The Loser Letters II

Mary Eberstadt sends off another letter to her BRIGHT overlords offering them some sage advice as to how to deal with Christian DULLS. Her letter is full of excellent insights. Let's hope the BRIGHTS decline her recommendations.


The Scientist and the Turtle

Scientist Sean Carroll responds to an article by physicist Paul Davies who wonders why the laws of nature take the form they do. Carroll writes:

I can think of a few possibilities. One is logical necessity: the laws of physics take the form they do because no other form is possible. But that can't be right; it's easy to think of other possible forms. The universe could be a gas of hard spheres interacting under the rules of Newtonian mechanics, or it could be a cellular automaton, or it could be a single point. Another possibility is external influence: the universe is not all there is, but instead is the product of some higher (supernatural?) power. That is a conceivable answer, but not a very good one, as there is neither evidence for such a power nor any need to invoke it.

The final possibility, which seems to be the right one, is: that's just how things are. There is a chain of explanations concerning things that happen in the universe, which ultimately reaches to the fundamental laws of nature and stops. This is a simple hypothesis that fits all the data; until it stops being consistent with what we know about the universe, the burden of proof is on any alternative idea for why the laws take the form they do.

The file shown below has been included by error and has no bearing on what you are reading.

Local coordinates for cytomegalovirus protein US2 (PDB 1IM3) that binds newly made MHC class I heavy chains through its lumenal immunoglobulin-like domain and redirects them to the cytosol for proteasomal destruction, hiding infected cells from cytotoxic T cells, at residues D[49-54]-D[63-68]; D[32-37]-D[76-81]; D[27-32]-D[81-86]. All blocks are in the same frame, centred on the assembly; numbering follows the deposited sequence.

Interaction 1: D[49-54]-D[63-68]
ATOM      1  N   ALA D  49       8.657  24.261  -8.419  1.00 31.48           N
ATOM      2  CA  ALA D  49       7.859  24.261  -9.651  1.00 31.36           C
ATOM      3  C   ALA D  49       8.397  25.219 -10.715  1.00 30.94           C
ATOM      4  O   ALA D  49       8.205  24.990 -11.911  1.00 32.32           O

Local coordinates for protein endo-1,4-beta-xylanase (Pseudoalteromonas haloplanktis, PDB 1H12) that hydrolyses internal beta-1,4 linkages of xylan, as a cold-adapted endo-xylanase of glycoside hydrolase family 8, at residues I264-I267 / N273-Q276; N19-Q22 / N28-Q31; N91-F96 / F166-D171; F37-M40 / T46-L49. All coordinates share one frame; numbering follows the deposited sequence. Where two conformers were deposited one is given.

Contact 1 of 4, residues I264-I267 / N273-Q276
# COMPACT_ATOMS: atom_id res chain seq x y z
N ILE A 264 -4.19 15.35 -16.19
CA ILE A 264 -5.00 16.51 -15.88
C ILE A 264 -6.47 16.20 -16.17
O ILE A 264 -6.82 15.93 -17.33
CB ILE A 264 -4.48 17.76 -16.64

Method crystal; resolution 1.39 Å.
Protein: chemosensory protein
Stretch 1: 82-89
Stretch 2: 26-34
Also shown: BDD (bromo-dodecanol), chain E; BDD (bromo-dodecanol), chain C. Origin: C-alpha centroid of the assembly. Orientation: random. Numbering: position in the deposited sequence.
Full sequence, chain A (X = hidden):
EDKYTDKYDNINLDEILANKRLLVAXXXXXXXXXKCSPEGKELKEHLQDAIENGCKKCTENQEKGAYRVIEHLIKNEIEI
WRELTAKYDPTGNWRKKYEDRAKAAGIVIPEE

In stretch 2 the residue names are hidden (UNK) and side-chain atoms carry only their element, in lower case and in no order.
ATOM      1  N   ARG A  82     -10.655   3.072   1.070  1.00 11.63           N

No further explanation is necessary or plausible. The universe is the way it is because it just is. But could it be designed? Yes, Carroll tells us, but there's no need to invoke that possibility.

Why not? There are mountains of evidence that the universe is amazingly suited for living beings and that such a universe is extraordinarily improbable. Doesn't that suggest the need for some explanation beyond itself?

No, Carroll insists. Why? Because there's no evidence that a designer exists. But what about the evidence of a precisely-tuned cosmos? That's not evidence, replies Carroll, that's just the way things are.

This is like the men who found a turtle perched atop a five foot high post. One man turned to his friend in wonderment and asked who he thought put the turtle there. His friend replied that there was no reason to think that anyone put the turtle on the post since there was no evidence that anyone else was around. But what about the turtle, the first man, asked, isn't that evidence? No, the second man answered, the turtle's sitting on the post because that's just the way things are.

That's how scientists think when they're determined to make their science support their atheism.


Friday, May 23, 2008

The Conservative Candidate

The American Conservative Union has issued its annual congressional rankings for 2007. Senator John McCain earned an 80%, Senator Obama stood at 7%, and Senator Clinton scored a zero. Obama would probably have gotten a zero as well but for an uncharacteristically sensible vote he cast on an earmark bill.

These results show that there are indeed important differences between McCain and his rivals, but even so: Of the five issues most important to us here at Viewpoint - the war on terror (of which Iraq and Afghanistan are instances), judicial appointments, the economy (taxes, spending, jobs, earmarks, etc.), illegal immigration, and energy independence - McCain figures, on the basis of his record, to be good on the first, a little iffy on the next two, and absolutely awful on the last two.